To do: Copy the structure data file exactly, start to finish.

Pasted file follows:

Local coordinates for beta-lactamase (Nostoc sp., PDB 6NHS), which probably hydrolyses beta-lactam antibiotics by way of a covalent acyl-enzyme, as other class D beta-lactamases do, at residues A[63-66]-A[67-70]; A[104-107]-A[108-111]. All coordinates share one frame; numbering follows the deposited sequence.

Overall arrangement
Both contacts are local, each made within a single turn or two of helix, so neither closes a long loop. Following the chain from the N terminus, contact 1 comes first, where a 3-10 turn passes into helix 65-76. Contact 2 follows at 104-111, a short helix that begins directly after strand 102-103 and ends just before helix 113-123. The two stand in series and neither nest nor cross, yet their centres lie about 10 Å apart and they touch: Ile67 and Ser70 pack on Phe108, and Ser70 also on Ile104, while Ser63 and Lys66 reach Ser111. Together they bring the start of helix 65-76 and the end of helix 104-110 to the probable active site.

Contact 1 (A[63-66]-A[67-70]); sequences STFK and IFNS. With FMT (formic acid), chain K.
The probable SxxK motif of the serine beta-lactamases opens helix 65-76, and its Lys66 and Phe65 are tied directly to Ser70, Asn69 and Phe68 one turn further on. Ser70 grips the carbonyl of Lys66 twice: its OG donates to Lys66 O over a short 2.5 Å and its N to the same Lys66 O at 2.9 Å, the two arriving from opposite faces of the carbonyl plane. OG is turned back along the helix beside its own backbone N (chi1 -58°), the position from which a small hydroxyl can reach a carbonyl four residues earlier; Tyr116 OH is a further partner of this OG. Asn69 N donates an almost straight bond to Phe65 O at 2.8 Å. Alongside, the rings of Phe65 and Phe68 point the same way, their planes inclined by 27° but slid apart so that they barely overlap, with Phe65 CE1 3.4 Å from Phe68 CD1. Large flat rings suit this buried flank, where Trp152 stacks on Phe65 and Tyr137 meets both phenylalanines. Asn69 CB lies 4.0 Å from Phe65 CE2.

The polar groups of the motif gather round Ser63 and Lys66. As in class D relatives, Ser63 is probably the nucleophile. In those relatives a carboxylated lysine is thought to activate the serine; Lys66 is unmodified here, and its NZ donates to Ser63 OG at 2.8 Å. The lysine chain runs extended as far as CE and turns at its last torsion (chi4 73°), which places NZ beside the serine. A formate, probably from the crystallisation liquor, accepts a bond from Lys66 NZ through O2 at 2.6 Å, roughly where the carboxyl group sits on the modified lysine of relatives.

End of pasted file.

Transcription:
Local coordinates for beta-lactamase (Nostoc sp., PDB 6NHS), which probably hydrolyses beta-lactam antibiotics by way of a covalent acyl-enzyme, as other class D beta-lactamases do, at residues A[63-66]-A[67-70]; A[104-107]-A[108-111]. All coordinates share one frame; numbering follows the deposited sequence.

Overall arrangement
Both contacts are local, each made within a single turn or two of helix, so neither closes a long loop. Following the chain from the N terminus, contact 1 comes first, where a 3-10 turn passes into helix 65-76. Contact 2 follows at 104-111, a short helix that begins directly after strand 102-103 and ends just before helix 113-123. The two stand in series and neither nest nor cross, yet their centres lie about 10 Å apart and they touch: Ile67 and Ser70 pack on Phe108, and Ser70 also on Ile104, while Ser63 and Lys66 reach Ser111. Together they bring the start of helix 65-76 and the end of helix 104-110 to the probable active site.

Contact 1 (A[63-66]-A[67-70]); sequences STFK and IFNS. With FMT (formic acid), chain K.
The probable SxxK motif of the serine beta-lactamases opens helix 65-76, and its Lys66 and Phe65 are tied directly to Ser70, Asn69 and Phe68 one turn further on. Ser70 grips the carbonyl of Lys66 twice: its OG donates to Lys66 O over a short 2.5 Å and its N to the same Lys66 O at 2.9 Å, the two arriving from opposite faces of the carbonyl plane. OG is turned back along the helix beside its own backbone N (chi1 -58°), the position from which a small hydroxyl can reach a carbonyl four residues earlier; Tyr116 OH is a further partner of this OG. Asn69 N donates an almost straight bond to Phe65 O at 2.8 Å. Alongside, the rings of Phe65 and Phe68 point the same way, their planes inclined by 27° but slid apart so that they barely overlap, with Phe65 CE1 3.4 Å from Phe68 CD1. Large flat rings suit this buried flank, where Trp152 stacks on Phe65 and Tyr137 meets both phenylalanines. Asn69 CB lies 4.0 Å from Phe65 CE2.

The polar groups of the motif gather round Ser63 and Lys66. As in class D relatives, Ser63 is probably the nucleophile. In those relatives a carboxylated lysine is thought to activate the serine; Lys66 is unmodified here, and its NZ donates to Ser63 OG at 2.8 Å. The lysine chain runs extended as far as CE and turns at its last torsion (chi4 73°), which places NZ beside the serine. A formate, probably from the crystallisation liquor, accepts a bond from Lys66 NZ through O2 at 2.6 Å, roughly where the carboxyl group sits on the modified lysine of relatives.